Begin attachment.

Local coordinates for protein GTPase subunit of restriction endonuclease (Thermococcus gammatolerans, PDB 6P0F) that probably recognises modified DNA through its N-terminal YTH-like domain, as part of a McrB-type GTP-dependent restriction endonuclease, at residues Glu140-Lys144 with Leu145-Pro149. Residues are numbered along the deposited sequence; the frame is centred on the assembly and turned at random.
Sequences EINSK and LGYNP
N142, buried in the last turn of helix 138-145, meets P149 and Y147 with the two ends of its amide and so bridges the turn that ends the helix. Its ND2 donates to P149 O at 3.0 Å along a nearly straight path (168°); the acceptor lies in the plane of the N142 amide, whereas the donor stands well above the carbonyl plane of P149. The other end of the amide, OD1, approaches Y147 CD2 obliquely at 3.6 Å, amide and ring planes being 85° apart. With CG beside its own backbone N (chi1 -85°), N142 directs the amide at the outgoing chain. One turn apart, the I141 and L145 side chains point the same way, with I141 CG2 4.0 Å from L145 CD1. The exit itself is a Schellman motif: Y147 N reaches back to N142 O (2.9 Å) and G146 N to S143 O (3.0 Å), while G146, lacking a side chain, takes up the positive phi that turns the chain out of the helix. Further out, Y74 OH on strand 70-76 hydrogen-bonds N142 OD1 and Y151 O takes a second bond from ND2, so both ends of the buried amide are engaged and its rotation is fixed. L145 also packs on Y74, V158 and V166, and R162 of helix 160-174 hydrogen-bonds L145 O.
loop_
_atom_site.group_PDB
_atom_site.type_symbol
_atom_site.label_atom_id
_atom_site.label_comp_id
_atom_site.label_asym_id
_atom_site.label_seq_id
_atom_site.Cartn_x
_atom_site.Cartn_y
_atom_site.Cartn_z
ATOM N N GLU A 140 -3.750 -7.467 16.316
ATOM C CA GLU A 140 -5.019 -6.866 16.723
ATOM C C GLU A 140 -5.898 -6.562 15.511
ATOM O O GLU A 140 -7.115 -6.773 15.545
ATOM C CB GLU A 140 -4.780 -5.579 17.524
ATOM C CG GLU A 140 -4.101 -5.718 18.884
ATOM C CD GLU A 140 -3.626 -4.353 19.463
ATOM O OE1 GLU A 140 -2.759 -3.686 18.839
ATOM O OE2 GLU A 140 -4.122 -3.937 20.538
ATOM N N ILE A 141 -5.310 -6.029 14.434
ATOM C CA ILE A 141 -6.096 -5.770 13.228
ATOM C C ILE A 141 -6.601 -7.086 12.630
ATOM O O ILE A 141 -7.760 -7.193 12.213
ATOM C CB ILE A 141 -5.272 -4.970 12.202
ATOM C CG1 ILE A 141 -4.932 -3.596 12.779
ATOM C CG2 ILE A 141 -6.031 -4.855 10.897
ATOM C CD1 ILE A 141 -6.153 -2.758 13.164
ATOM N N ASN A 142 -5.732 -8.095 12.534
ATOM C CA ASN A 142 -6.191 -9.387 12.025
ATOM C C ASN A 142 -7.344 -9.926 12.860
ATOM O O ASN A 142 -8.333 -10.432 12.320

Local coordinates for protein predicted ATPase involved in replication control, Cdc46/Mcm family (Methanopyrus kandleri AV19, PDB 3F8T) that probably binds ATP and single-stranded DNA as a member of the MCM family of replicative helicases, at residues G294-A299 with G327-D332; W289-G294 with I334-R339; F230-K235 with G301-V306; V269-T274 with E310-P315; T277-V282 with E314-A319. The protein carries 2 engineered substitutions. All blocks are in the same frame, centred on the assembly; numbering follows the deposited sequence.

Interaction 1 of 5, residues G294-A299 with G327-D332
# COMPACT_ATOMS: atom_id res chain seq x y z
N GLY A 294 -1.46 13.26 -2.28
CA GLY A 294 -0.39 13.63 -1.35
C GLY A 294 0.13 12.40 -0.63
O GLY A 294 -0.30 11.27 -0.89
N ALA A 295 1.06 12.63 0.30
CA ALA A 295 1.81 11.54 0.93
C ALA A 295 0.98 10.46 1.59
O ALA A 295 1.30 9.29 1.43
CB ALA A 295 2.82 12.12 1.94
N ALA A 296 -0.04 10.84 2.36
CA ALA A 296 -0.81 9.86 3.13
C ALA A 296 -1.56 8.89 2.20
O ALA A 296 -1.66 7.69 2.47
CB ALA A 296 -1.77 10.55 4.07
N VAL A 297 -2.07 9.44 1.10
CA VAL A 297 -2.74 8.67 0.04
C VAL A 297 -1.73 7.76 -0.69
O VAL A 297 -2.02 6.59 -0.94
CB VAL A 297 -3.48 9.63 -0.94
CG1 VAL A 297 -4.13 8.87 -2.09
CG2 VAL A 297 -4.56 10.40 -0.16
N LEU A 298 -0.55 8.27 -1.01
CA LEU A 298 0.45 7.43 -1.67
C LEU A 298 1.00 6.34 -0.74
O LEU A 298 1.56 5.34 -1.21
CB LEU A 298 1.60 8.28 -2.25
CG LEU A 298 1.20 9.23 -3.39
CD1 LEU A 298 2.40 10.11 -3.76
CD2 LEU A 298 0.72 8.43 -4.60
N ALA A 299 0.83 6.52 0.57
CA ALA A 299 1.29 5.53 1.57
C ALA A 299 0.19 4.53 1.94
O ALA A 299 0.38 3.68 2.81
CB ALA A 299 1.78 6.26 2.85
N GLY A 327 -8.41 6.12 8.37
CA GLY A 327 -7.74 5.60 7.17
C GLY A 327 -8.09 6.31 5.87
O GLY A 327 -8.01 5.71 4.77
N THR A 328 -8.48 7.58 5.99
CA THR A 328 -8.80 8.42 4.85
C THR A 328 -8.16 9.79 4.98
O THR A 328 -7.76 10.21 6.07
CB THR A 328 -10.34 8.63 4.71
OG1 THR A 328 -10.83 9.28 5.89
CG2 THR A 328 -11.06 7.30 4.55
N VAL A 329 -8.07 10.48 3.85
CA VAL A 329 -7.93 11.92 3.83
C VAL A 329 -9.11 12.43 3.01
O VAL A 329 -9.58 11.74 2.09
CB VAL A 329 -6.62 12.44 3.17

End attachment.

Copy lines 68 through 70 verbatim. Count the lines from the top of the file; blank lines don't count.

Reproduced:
CA ALA A 299 1.29 5.53 1.57
C ALA A 299 0.19 4.53 1.94
O ALA A 299 0.38 3.68 2.81